Overall, Jess and colleagues found an increased risk of developing inflammatory bowel disease for women who had endometriosis as demonstrated by a standardized incidence ratio of 1.5. This amounts to a 50% increase in the risk for inflammatory bowel disease among this patient population. The researchers found standardized incidence ratios of 1.5 and 1.6 for ulcerative colitis and Crohn’s disease, respectively. When Jess and colleagues limited analysis to those women whose diagnoses of endometriosis were verified via surgery, the association between endometriosis and ulcerative colitis and Crohn’s disease increased, with standardized incidence ratios climbing to 1.8 and 1.7, respectively. On average, women with endometriosis developed inflammatory disease about 10 years after their endometriosis diagnosis.

“The risk of IBD [inflammatory bowel disease] in women with endometriosis was increased even in the long term, hence suggesting a genuine association between the diseases,” Jess and colleagues concluded, adding, “[This] may either reflect common immunological features or an impact of endometriosis treatment with oral contraceptives on risk of IBD.”

Because of the possible link between treatment of endometriosis and the risk of developing inflammatory bowel disease, the researchers agreed that further study is warranted. Moreover, since these diseases have an apparent overlap, careful diagnostic work-up should be completed when patients present with persisting abdominal or gynecological symptoms.
Endometriosis affects as many as 6% of the general population. While some women with endometriosis remain asymptomatic, many women experience dysmenorrhea, dyspareunia, non-cyclical pelvic pain, and subfertility. Now, new research indicates that patients with endometriosis are also more likely to develop inflammatory bowel disease.

Dr Tine Jess, senior researcher in the department of epidemiology research at the Statens Serum Institute in Copenhagen, Denmark, and colleagues, analyzed the national Danish registers to assess the risk of Crohn’s disease and ulcerative colitis among women who had endometriosis. The researchers identified 37,661 women who had been hospitalized for endometriosis over a 30 year period. The selected women were then followed until diagnosis of inflammatory bowel disease or data was no longer available (ie, due to death, emigration, or other disappearance). To determine relative risk of developing either Crohn’s disease or ulcerative colitis following a diagnosis of endometriosis, the researchers used observed versus expected numbers to calculate standardized incidence ratios.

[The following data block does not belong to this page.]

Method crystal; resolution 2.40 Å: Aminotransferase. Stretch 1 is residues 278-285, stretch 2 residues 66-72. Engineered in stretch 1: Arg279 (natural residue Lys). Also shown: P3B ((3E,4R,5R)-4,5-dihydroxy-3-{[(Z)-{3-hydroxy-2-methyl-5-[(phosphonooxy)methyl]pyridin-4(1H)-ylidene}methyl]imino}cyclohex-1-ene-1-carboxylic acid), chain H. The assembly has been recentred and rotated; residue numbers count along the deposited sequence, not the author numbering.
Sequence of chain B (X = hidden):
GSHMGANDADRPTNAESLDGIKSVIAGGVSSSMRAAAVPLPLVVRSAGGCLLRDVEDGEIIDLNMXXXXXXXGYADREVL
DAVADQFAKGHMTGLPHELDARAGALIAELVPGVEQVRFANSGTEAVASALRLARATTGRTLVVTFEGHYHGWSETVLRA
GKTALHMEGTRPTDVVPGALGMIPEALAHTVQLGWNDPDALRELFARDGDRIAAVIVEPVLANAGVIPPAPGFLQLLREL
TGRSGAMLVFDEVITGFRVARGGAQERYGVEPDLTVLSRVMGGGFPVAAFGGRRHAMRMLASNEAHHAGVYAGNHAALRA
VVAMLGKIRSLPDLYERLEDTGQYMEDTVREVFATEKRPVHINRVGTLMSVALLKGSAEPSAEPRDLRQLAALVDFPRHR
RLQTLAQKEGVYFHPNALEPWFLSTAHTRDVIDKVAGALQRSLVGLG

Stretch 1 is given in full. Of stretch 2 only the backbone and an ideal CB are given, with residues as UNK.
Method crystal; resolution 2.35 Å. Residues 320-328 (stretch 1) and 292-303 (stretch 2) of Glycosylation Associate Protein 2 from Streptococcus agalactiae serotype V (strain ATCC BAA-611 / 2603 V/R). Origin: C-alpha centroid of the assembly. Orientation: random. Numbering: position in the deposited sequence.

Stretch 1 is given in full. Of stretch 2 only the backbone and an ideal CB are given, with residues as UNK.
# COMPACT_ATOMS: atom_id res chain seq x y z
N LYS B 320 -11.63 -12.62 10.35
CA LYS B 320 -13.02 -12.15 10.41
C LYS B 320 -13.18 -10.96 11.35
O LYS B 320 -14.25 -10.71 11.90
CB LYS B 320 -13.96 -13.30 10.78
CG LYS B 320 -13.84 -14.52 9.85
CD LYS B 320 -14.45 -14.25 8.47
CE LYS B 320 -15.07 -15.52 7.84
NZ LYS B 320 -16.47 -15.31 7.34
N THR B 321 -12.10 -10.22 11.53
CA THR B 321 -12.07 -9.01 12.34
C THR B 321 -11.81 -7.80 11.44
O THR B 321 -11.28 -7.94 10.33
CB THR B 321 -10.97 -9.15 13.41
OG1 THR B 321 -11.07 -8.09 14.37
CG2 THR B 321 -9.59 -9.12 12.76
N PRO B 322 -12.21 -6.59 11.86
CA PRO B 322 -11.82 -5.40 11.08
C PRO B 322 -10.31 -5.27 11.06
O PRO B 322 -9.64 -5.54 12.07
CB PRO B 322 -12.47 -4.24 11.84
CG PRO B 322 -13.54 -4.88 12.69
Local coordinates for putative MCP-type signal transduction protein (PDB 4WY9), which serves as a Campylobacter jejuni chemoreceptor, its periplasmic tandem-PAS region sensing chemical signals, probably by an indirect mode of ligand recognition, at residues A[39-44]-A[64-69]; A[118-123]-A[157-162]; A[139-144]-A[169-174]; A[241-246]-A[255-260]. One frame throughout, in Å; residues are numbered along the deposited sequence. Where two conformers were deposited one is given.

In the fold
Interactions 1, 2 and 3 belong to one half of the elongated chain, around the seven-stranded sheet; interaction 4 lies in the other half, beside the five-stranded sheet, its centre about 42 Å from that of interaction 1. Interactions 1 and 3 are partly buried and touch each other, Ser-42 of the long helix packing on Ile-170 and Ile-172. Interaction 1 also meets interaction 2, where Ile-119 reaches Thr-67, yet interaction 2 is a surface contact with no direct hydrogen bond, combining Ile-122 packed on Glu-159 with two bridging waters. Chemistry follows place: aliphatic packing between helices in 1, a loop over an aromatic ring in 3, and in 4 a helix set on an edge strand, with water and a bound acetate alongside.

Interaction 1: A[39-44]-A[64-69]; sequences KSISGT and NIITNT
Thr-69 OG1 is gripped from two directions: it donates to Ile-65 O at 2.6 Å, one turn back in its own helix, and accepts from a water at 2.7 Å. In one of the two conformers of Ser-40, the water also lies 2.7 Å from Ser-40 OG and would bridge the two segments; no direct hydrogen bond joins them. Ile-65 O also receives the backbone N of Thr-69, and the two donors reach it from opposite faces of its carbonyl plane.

Overall, Jess and colleagues found an increased risk of developing inflammatory bowel disease for women who had endometriosis as demonstrated by a standardized incidence ratio of 1.5. This amounts to a 50% increase in the risk for inflammatory bowel disease among this patient population. The researchers found standardized incidence ratios of 1.5 and 1.6 for ulcerative colitis and Crohn’s disease, respectively. When Jess and colleagues limited analysis to those women whose diagnoses of endometriosis were verified via surgery, the association between endometriosis and ulcerative colitis and Crohn’s disease increased, with standardized incidence ratios climbing to 1.8 and 1.7, respectively. On average, women with endometriosis developed inflammatory disease about 10 years after their endometriosis diagnosis.

“The risk of IBD [inflammatory bowel disease] in women with endometriosis was increased even in the long term, hence suggesting a genuine association between the diseases,” Jess and colleagues concluded, adding, “[This] may either reflect common immunological features or an impact of endometriosis treatment with oral contraceptives on risk of IBD.”

Because of the possible link between treatment of endometriosis and the risk of developing inflammatory bowel disease, the researchers agreed that further study is warranted. Moreover, since these diseases have an apparent overlap, careful diagnostic work-up should be completed when patients present with persisting abdominal or gynecological symptoms.

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References:

Reference:
Jess T, Frisch M, Jørgensen KT, et al. Increased risk of inflammatory bowel disease in women with endometriosis: a nationwide Danish cohort study. Gut. 2011; Dec 19 [Epub].